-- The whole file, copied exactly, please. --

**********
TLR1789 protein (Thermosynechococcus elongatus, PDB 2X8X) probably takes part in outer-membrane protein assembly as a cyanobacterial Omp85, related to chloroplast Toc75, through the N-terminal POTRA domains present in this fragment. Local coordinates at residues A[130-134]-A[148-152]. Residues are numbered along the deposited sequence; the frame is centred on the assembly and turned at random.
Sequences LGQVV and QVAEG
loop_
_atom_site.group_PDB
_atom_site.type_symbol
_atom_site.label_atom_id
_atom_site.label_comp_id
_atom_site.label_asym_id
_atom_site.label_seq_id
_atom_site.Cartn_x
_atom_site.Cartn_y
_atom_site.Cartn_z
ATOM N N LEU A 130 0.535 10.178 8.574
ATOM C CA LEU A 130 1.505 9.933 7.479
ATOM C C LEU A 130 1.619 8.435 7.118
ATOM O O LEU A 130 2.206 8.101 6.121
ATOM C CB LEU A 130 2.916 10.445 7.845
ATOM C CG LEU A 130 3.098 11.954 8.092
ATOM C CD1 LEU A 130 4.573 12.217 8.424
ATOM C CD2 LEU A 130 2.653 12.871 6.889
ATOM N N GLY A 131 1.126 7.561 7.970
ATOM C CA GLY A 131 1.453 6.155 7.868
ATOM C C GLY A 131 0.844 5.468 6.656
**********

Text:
TLR1789 protein (Thermosynechococcus elongatus, PDB 2X8X) probably takes part in outer-membrane protein assembly as a cyanobacterial Omp85, related to chloroplast Toc75, through the N-terminal POTRA domains present in this fragment. Local coordinates at residues A[130-134]-A[148-152]. Residues are numbered along the deposited sequence; the frame is centred on the assembly and turned at random.
Sequences LGQVV and QVAEG
loop_
_atom_site.group_PDB
_atom_site.type_symbol
_atom_site.label_atom_id
_atom_site.label_comp_id
_atom_site.label_asym_id
_atom_site.label_seq_id
_atom_site.Cartn_x
_atom_site.Cartn_y
_atom_site.Cartn_z
ATOM N N LEU A 130 0.535 10.178 8.574
ATOM C CA LEU A 130 1.505 9.933 7.479
ATOM C C LEU A 130 1.619 8.435 7.118
ATOM O O LEU A 130 2.206 8.101 6.121
ATOM C CB LEU A 130 2.916 10.445 7.845
ATOM C CG LEU A 130 3.098 11.954 8.092
ATOM C CD1 LEU A 130 4.573 12.217 8.424
ATOM C CD2 LEU A 130 2.653 12.871 6.889
ATOM N N GLY A 131 1.126 7.561 7.970
ATOM C CA GLY A 131 1.453 6.155 7.868
ATOM C C GLY A 131 0.844 5.468 6.656